“ Some local councils have money put aside for good causes, be it sport or whatever, we have had Awards for All for quite a lot of our teams and Sports Match is another good one, like the local authorities they make money available, it is just a matter for qualifying for it, you just have to put a good case forward for it.
“ A few years ago we heard that Jenny’s Well was up for grabs after another team had folded and it took me the best part of two years to secure it but we have had it now for a decade and it has been great, the council maintain the park mostly but there comes a time of the year when they stop cutting and recently in the last couple of years we have bought a tractor and some other implements and we do a lot of the work ourselves, a liner, a tractor, a roller, that sort of thing but it all costs money, it doesn’t grow on trees, you don’t get it for nothing, it has got to be bought and paid for and that is maybe something the SFA (Paul McNeill the regional manager, Danny Bisland and Brian McLaughlin) they are trying to get us some portacabins to replace one that we are currently hiring and that costs us £60 a month so if we got a couple of portacabins-they have to be metal containers so that no one can burn them down unfortunately-but we have not really had any luck and they are trying their best that if anything becomes available, we will be first in line to get it, it would be good if you could get something at a decent price but everybody is looking to make money!"
Bringing the right kind of coaches to the club is vital for the club and how not only they but the kids develop and through advertisement Frank was able to bring in two enthusiastic young coaches to St.Mirren Youth FC to run the Under 15’s side and both have already had rave reviews from Frank for their efforts but what was their first impressions of the club?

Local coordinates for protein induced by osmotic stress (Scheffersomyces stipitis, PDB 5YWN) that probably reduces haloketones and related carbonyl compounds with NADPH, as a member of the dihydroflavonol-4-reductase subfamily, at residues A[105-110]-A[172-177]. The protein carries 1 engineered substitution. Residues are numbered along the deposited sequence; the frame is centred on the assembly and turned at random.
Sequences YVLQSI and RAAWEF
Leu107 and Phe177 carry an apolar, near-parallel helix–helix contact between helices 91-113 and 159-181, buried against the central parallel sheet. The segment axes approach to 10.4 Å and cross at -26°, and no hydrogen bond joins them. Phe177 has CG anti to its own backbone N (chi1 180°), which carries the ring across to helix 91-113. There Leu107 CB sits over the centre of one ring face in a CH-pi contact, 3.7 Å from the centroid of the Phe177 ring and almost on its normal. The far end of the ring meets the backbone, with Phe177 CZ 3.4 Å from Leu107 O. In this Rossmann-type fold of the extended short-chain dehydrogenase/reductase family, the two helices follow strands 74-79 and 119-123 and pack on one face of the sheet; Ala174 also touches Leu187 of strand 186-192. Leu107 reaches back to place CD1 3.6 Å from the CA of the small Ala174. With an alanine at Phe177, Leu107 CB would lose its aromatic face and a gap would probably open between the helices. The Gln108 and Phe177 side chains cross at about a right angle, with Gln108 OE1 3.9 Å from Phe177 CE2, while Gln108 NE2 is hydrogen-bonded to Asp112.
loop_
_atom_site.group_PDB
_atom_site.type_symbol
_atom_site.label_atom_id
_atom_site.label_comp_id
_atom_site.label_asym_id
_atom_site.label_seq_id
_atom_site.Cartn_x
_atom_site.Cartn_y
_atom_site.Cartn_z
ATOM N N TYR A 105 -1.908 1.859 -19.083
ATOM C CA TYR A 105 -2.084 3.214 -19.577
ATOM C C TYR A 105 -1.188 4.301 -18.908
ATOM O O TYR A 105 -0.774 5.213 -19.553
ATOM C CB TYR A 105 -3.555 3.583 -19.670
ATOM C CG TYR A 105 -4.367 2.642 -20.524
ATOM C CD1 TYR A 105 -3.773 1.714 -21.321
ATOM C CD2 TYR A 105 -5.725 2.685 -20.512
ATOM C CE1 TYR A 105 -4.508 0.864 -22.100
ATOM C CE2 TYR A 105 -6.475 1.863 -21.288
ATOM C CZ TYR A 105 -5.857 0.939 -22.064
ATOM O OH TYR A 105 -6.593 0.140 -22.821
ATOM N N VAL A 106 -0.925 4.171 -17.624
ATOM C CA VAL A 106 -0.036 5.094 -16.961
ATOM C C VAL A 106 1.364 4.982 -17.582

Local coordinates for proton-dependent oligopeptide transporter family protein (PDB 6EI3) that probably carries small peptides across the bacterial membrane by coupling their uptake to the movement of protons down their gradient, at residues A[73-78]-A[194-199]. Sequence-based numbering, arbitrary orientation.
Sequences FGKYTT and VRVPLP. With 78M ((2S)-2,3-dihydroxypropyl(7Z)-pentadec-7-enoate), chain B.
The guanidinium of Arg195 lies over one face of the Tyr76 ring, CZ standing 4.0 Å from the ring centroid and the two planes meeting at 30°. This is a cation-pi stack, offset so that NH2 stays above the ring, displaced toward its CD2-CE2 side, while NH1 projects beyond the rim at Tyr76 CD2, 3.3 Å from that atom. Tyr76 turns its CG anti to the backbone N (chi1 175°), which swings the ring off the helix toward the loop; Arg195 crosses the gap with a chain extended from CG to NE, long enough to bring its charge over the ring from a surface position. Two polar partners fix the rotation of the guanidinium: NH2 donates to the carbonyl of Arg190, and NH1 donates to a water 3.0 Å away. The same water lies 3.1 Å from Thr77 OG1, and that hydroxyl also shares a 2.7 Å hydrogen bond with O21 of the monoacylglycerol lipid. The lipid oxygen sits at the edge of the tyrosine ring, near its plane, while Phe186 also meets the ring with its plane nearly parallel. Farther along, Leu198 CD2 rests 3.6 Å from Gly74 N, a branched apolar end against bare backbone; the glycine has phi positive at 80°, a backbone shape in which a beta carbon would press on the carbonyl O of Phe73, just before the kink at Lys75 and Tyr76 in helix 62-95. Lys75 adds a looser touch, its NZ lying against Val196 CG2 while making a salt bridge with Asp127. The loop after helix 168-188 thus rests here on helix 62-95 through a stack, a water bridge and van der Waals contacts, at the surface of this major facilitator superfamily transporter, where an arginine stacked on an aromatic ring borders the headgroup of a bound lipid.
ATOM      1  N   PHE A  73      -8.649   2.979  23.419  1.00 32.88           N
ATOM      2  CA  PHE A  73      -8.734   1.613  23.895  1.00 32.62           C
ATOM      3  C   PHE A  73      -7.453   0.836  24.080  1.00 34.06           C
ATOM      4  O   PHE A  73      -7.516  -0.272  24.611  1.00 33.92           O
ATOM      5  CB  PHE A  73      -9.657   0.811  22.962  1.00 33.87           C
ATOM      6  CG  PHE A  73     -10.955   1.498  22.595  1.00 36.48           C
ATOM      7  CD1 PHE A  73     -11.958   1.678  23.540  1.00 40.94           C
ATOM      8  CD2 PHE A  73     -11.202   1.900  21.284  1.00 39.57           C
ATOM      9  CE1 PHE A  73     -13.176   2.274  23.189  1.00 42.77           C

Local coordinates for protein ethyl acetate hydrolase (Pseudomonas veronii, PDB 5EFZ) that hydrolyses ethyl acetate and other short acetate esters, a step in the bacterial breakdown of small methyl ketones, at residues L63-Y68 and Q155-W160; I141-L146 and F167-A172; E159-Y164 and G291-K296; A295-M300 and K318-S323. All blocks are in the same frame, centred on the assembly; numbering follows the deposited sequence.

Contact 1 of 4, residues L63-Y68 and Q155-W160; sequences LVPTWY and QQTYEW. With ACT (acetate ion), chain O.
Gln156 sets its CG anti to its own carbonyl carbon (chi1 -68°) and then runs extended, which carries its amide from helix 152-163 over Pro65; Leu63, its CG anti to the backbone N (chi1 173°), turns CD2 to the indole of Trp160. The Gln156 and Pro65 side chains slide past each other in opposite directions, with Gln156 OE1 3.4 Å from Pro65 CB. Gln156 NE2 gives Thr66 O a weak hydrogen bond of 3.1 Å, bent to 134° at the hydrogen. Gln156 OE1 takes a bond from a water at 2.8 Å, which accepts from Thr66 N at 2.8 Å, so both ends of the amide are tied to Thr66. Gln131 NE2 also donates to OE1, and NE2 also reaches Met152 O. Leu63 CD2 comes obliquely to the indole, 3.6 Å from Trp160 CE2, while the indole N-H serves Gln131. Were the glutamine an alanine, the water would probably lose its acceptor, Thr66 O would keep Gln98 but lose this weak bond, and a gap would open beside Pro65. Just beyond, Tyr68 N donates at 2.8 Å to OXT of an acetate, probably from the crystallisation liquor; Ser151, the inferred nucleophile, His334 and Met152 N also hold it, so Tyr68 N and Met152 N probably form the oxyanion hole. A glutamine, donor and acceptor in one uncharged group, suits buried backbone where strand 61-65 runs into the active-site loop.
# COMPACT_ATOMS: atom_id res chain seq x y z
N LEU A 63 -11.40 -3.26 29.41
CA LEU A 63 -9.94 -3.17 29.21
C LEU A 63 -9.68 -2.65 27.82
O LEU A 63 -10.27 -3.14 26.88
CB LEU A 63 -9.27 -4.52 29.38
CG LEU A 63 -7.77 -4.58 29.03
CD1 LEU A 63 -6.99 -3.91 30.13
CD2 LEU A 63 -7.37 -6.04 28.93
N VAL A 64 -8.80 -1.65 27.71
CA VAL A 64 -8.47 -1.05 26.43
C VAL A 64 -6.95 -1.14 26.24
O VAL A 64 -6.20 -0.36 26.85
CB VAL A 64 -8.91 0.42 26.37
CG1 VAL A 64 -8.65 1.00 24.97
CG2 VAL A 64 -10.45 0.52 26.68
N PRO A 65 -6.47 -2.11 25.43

Iain: I was quite impressed after my first meeting with Frank and Stephen. The two guys showed a real passion for what they wanted to achieve for the club and how they were going to try and achieve it. It is a family setup and everybody is encouraging and supportive from all the coaching staff, to the parents of the players who take a real interest. Every body in the setup commit a lot of their spare time and hard work with the sole aim in giving kids and youths the opportunity to play football and be able to develop them as best they can.
From my own point of view, I was looking for a setup that was going to allow me coach and give me good experience of being able to coach a team. It has worked out the way as I had hoped and really enjoying it.
Will: After meeting both Stephen and Frank I was impressed with the whole set up. A few things impressed me about Stephen and Frank was their passion, commitment and determination to help the development of kid’s progress and help the community as a whole.
Frank and Stephen allowed myself and Iain to run the under 15s which enabled us to express our ideas to how we wanted our squad of players to play.
How did you both become involved with St.Mirren Youth FC?
Iain: During Easter last year the club were advertising for coaches for the start of this current season. They were looking for new coaches to take charge of different age levels. I applied to the advert and was asked to come down to training one night, where Frank and Stephen gave me a talk about the club.